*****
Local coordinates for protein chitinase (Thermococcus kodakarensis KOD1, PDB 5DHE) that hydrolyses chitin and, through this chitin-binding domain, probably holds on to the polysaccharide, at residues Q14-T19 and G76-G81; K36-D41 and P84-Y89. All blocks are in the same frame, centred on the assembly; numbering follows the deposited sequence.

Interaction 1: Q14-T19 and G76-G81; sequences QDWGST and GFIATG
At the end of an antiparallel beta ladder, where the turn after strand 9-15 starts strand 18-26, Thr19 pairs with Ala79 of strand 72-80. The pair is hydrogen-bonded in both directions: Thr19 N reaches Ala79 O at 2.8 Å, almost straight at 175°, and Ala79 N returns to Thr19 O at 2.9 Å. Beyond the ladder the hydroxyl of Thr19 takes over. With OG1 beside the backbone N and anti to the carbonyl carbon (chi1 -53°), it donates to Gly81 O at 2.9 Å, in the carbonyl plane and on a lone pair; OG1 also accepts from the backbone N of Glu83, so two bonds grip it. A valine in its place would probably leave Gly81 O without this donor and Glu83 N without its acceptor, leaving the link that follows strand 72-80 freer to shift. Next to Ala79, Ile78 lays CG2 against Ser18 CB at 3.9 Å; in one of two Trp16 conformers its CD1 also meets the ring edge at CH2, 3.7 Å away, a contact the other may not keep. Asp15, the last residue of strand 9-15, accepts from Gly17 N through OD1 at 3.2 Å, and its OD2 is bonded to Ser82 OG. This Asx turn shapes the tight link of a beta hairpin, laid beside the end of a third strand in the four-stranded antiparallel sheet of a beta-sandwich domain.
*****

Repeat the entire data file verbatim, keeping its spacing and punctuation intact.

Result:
Local coordinates for protein chitinase (Thermococcus kodakarensis KOD1, PDB 5DHE) that hydrolyses chitin and, through this chitin-binding domain, probably holds on to the polysaccharide, at residues Q14-T19 and G76-G81; K36-D41 and P84-Y89. All blocks are in the same frame, centred on the assembly; numbering follows the deposited sequence.

Interaction 1: Q14-T19 and G76-G81; sequences QDWGST and GFIATG
At the end of an antiparallel beta ladder, where the turn after strand 9-15 starts strand 18-26, Thr19 pairs with Ala79 of strand 72-80. The pair is hydrogen-bonded in both directions: Thr19 N reaches Ala79 O at 2.8 Å, almost straight at 175°, and Ala79 N returns to Thr19 O at 2.9 Å. Beyond the ladder the hydroxyl of Thr19 takes over. With OG1 beside the backbone N and anti to the carbonyl carbon (chi1 -53°), it donates to Gly81 O at 2.9 Å, in the carbonyl plane and on a lone pair; OG1 also accepts from the backbone N of Glu83, so two bonds grip it. A valine in its place would probably leave Gly81 O without this donor and Glu83 N without its acceptor, leaving the link that follows strand 72-80 freer to shift. Next to Ala79, Ile78 lays CG2 against Ser18 CB at 3.9 Å; in one of two Trp16 conformers its CD1 also meets the ring edge at CH2, 3.7 Å away, a contact the other may not keep. Asp15, the last residue of strand 9-15, accepts from Gly17 N through OD1 at 3.2 Å, and its OD2 is bonded to Ser82 OG. This Asx turn shapes the tight link of a beta hairpin, laid beside the end of a third strand in the four-stranded antiparallel sheet of a beta-sandwich domain.